With the abundance of unlabeled data (e.g., vital signs) in EHR repositories, unsupervised learning can offer solutions for characterizing clinical observations into meaningful subgroups. In unsupervised learning, the machine develops a formal framework to build representations of the input data to facilitate further prediction and/or decision making [4]. We focus on records of laboratory results and vital signs in the EHR. The variance and variety of these domains make it particularly difficult to manually assign rules for identifying implausible values. Conceptualizing implausible laboratory test results and vital sign values in EHRs as outliers, we propose and evaluate the feasibility of an unsupervised clustering approach for detecting implausible EHR vital sign and laboratory test values in large scale clinical data warehouses.
Outlier detection
Outlier detection has been widely applied in medical informatics for addressing different issues, such as detecting unusual patientmanagement actions in ICU [5], deriving workflow consensus from multiple clinical activity logs [6], characterizing critical conditions in patients undergoing cardiac surgery [7], discovering unusual patient management [8], alert firing within Clinical Decision Support Systems [9], finding clinical decision support malfunctions [10], identifying high performers in hypoglycemia safety in diabetic patients [11], and classifying the influence factor in diabetes symptoms [12].
In outlier detection, the objective is discriminate nonconforming observations from a larger group of observations that conform to similar attributes (inliers) [13]. Due to discrepancies in defining outlyingness, various outlier detection techniques have been proposed [14]. Both parametric (modelbased) and nonparametric (modelfree) approaches are common for detecting outliers. Nonparametric approaches do not assume apriori statistical models and therefore can be more suitable for clinical data that are often irregularly sampled. Distance and densitybased techniques utilize different proximity (distance) measures to identify outlying observations. Distancebased methods use local distance measures, such as the Mahalanobis distance, to identify outliers based on distance from the nearest neighbors [15, 16]. Although these methods are popular and often scale to large data [17], their performance decreases in high dimensional spaces [14]. Moreover, the performance of distancebased methods relies on a distance threshold for identifying outliers, and in our experience (including the results in this study), can lead to high false positive rates when applied to human biological data.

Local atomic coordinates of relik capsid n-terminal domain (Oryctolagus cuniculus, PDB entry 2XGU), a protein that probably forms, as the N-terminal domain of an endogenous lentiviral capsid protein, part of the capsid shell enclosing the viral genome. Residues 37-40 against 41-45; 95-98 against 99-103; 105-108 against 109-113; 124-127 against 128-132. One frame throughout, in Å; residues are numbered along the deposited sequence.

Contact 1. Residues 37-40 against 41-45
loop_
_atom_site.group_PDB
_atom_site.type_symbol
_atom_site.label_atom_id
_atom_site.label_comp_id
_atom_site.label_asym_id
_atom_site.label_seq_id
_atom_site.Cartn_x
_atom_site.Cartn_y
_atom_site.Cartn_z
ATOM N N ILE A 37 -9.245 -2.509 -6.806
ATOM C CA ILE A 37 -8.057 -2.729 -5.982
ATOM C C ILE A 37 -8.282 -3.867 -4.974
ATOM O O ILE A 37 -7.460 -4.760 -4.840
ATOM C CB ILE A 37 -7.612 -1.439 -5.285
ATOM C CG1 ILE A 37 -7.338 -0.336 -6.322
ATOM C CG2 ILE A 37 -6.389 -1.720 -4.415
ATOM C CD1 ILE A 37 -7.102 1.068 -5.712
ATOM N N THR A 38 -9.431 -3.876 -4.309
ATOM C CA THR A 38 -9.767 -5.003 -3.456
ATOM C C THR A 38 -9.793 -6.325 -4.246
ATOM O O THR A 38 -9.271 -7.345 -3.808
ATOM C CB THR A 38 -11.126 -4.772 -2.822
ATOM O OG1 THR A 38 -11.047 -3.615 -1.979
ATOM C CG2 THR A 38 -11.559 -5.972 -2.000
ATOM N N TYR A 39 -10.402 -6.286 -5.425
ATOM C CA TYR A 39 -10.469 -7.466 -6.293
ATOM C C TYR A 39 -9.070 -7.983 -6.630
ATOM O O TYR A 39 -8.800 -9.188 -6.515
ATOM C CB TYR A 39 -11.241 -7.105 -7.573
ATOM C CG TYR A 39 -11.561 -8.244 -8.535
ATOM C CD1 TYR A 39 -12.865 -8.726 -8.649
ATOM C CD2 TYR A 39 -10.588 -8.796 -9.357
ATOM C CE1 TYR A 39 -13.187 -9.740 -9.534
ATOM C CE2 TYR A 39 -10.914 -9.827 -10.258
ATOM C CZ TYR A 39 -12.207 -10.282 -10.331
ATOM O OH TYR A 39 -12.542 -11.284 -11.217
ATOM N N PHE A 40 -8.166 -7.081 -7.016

Densitybased techniques, in contrast, assume that the data density around a inlier data point is similar to the density around its neighbors. Clustering techniques can utilize a densitybased approach, e.g. to identify sparse clusters for outlier detection [18]. In fact, clustering techniques can combine attributes from both the distancebased and the densitybased methods. We will use a hybrid hierarchicalkmeans clustering method in this study, in order to perform a more meaningful detection of outlying observations from human biological data based on both distance and sparsity.
The hierarchical Kmeans clustering method
The goal in unsupervised clustering is to partition data points into clusters with small pairwise dissimilarities [19, 20]. Kmeans [21] is one of the most popular unsupervised clustering algorithms [19], for its simplicity and efficiency. It is a topdown algorithm that aims to minimize the distortion measure by iteratively assigning data points to cluster centroids to meet a convergence criterion [4, 19]. Kmeans is sensitive to outliers [22, 23]. Although this property is often considered a weakness, sensitivity to outliers makes Kmeans a good algorithm for our purpose of identifying rare events in clinical observations.
For a vector of observations x(1), x(2), …, x(n), where x(i) ∈ℝ^{n}, the Kmeans algorithm aims to predict k centroids and assign the data points to each centroid to form clusters C(i), while minimizing the average withincluster dissimilarity, as follows: